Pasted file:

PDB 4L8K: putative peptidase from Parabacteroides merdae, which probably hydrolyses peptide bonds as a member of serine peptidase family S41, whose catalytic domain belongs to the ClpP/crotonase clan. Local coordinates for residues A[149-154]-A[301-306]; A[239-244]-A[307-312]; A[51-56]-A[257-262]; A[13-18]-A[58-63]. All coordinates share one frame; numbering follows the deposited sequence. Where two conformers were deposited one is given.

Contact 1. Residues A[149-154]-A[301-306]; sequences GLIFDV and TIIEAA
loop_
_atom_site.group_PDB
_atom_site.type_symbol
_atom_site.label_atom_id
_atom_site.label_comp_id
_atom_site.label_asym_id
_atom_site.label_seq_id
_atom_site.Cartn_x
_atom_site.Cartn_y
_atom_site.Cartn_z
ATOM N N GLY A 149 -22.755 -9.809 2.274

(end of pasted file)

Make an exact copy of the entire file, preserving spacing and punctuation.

PDB 4L8K: putative peptidase from Parabacteroides merdae, which probably hydrolyses peptide bonds as a member of serine peptidase family S41, whose catalytic domain belongs to the ClpP/crotonase clan. Local coordinates for residues A[149-154]-A[301-306]; A[239-244]-A[307-312]; A[51-56]-A[257-262]; A[13-18]-A[58-63]. All coordinates share one frame; numbering follows the deposited sequence. Where two conformers were deposited one is given.

Contact 1. Residues A[149-154]-A[301-306]; sequences GLIFDV and TIIEAA
loop_
_atom_site.group_PDB
_atom_site.type_symbol
_atom_site.label_atom_id
_atom_site.label_comp_id
_atom_site.label_asym_id
_atom_site.label_seq_id
_atom_site.Cartn_x
_atom_site.Cartn_y
_atom_site.Cartn_z
ATOM N N GLY A 149 -22.755 -9.809 2.274